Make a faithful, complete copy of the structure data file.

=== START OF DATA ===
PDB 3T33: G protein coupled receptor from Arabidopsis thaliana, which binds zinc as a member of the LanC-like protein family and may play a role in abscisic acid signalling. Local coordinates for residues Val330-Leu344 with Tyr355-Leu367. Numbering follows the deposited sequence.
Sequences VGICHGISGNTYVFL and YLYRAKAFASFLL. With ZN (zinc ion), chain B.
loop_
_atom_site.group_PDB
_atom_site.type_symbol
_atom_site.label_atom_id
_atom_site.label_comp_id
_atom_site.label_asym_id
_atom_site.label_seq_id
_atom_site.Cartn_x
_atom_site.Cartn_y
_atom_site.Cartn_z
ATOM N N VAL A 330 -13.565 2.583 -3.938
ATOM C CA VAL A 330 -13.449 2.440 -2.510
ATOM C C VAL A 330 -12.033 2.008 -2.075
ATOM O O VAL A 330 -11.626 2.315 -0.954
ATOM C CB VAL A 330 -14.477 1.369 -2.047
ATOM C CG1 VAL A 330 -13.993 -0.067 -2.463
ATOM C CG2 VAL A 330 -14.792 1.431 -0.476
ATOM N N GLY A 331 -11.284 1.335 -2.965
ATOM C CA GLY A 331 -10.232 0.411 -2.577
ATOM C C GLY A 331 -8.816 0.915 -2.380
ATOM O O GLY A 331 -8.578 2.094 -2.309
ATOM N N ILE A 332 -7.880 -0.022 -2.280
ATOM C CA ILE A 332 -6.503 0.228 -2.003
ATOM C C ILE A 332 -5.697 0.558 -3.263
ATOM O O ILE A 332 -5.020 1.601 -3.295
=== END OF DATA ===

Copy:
PDB 3T33: G protein coupled receptor from Arabidopsis thaliana, which binds zinc as a member of the LanC-like protein family and may play a role in abscisic acid signalling. Local coordinates for residues Val330-Leu344 with Tyr355-Leu367. Numbering follows the deposited sequence.
Sequences VGICHGISGNTYVFL and YLYRAKAFASFLL. With ZN (zinc ion), chain B.
loop_
_atom_site.group_PDB
_atom_site.type_symbol
_atom_site.label_atom_id
_atom_site.label_comp_id
_atom_site.label_asym_id
_atom_site.label_seq_id
_atom_site.Cartn_x
_atom_site.Cartn_y
_atom_site.Cartn_z
ATOM N N VAL A 330 -13.565 2.583 -3.938
ATOM C CA VAL A 330 -13.449 2.440 -2.510
ATOM C C VAL A 330 -12.033 2.008 -2.075
ATOM O O VAL A 330 -11.626 2.315 -0.954
ATOM C CB VAL A 330 -14.477 1.369 -2.047
ATOM C CG1 VAL A 330 -13.993 -0.067 -2.463
ATOM C CG2 VAL A 330 -14.792 1.431 -0.476
ATOM N N GLY A 331 -11.284 1.335 -2.965
ATOM C CA GLY A 331 -10.232 0.411 -2.577
ATOM C C GLY A 331 -8.816 0.915 -2.380
ATOM O O GLY A 331 -8.578 2.094 -2.309
ATOM N N ILE A 332 -7.880 -0.022 -2.280
ATOM C CA ILE A 332 -6.503 0.228 -2.003
ATOM C C ILE A 332 -5.697 0.558 -3.263
ATOM O O ILE A 332 -5.020 1.601 -3.295